SEC chairman
Lawsuits involving cryptocurrencies have tripled in 2018 after the SEC announced a crackdown on the industry. Here, Jay Clayton, chairman of the Securities and Exchange Commission, speaks during an interview in New York, June 6, 2018. REUTERS/Brendan McDermid

Lex Machina, a legal analytics platform, announced Sept. 11 the release of its 2018 securities litigation report that showcases recent trends and insights from its database of over 15,000 securities cases litigated in federal district court since 2009. The new report reveals the first two quarters of 2018 saw a significant rise in the number of securities cases relating to cryptocurrencies, such as bitcoin.

According to the report, the number of cases mentioning bitcoin or blockchain in all of 2017 amounted to a total of 15, but in the first half of 2018 alone, the figure rose to 45. Among its key findings, the report reveals that during the 18 months following the nomination of Jay Clayton as SEC chairman in January 2017, securities case filings were at an all-time high (2,622 cases — a 60 percent increase over the preceding 18 months).

"Securities lawsuits filed over cryptocurrencies or bitcoin have tripled so far this year as SEC chairman Jay Clayton announced a crackdown on that industry," according to the National Law Journal. "The SEC, which has vowed to scrutinize cryptocurrencies and initial coin offerings, was responsible for 30 percent of the cases filed in 2018, that’s the second-most popular filer of such cases, topped only by the law firm Levi & Korsinsky," it added, quoting Laura Hopkins, a legal data expert at Lex Machina.

The increase in the number of cases seems to have also coincided with the fall in the price of bitcoin and other cryptocurrencies from their record highs toward the end of 2017. Specifically, there were only seven cases relating to bitcoin or cryptocurrency in the fourth quarter of last year but that number tripled in this year’s first quarter, according to the report.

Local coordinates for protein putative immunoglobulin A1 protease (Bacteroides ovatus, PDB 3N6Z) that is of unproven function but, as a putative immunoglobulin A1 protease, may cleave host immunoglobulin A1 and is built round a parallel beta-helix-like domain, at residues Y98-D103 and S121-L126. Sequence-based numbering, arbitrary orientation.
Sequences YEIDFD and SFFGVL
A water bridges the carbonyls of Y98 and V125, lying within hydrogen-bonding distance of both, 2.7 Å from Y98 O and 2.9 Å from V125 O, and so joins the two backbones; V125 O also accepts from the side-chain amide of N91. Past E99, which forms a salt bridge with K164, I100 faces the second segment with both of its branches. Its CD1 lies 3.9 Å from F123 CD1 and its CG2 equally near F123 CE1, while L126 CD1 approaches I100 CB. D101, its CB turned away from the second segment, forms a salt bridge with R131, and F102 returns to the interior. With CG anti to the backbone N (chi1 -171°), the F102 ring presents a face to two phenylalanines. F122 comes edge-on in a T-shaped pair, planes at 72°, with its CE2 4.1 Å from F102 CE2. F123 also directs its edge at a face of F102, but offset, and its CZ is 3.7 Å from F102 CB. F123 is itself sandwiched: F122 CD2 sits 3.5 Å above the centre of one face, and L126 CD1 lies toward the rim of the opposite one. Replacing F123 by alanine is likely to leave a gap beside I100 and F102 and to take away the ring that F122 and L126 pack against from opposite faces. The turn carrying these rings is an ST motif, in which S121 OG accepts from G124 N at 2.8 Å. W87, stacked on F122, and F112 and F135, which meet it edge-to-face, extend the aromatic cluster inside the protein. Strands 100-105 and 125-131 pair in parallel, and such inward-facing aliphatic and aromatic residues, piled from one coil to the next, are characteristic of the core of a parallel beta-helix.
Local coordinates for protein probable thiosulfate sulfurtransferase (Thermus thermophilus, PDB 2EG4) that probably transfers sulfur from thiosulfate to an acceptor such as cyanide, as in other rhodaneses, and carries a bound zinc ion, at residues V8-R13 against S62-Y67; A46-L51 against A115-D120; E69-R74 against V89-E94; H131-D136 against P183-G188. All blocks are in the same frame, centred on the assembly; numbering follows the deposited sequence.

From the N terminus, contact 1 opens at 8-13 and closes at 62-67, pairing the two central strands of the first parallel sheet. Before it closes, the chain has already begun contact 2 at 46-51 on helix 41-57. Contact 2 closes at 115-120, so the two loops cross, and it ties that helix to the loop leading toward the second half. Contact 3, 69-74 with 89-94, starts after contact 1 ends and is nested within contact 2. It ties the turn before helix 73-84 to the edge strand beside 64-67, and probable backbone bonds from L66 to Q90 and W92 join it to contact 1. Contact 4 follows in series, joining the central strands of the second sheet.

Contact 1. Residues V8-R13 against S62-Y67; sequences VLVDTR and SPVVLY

Among the high-profile firms in the cryptocurrency space, San Francisco-based blockchain startup Ripple Labs, and Bitconnect, described as a high-yield investment program, were among the companies facing lawsuits in the U.S.

Recently, Ripple Labs reached a settlement over a lawsuit brought against it by enterprise blockchain startup R3. The legal battle started when R3 sued Ripple in September 2017, after a partnership deal between the two sides fell apart. The deal allegedly arranged for R3 to have the right to buy 5 billion XRP tokens, at a price of $0.0085 per token, till the end of 2019, in return for R3 promoting Ripple's blockchain technology to a number of banks. Both sides accused each other of violating the agreement. At the beginning of 2018, when XRP tokens were trading at nearly $4 per unit, the value of the tokens owned by R3 amounted to almost $20 billion.

In the case of Bitconnect, the cryptocurrency was suspected of being a Ponzi scheme. Bitconnect said it would refund all outstanding loans in form of BCC (token name). However, the cryptocurrency's market price declined to less than $10, making the payments worthless. In January, BitConnect announced it would shut down its cryptocurrency exchange and lending operation after regulators from Texas and North Carolina issued a cease and desist order against it.